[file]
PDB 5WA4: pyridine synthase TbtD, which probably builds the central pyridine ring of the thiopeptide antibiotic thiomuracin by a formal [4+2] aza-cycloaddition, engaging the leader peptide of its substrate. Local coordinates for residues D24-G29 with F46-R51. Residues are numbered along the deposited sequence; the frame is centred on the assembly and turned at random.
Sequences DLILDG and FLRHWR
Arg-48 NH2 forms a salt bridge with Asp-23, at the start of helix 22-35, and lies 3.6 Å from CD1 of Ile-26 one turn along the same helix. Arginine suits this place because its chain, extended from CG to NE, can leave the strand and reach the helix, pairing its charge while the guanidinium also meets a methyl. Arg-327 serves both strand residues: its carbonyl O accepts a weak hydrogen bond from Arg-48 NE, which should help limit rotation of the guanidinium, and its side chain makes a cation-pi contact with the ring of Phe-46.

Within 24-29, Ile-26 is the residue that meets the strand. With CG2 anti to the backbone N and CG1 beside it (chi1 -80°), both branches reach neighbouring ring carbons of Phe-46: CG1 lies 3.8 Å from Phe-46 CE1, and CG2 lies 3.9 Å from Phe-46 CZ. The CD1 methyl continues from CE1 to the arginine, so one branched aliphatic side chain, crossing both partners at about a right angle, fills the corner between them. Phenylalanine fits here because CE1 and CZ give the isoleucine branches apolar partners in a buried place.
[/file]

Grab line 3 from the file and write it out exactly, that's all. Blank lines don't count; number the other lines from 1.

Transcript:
Arg-48 NH2 forms a salt bridge with Asp-23, at the start of helix 22-35, and lies 3.6 Å from CD1 of Ile-26 one turn along the same helix. Arginine suits this place because its chain, extended from CG to NE, can leave the strand and reach the helix, pairing its charge while the guanidinium also meets a methyl. Arg-327 serves both strand residues: its carbonyl O accepts a weak hydrogen bond from Arg-48 NE, which should help limit rotation of the guanidinium, and its side chain makes a cation-pi contact with the ring of Phe-46.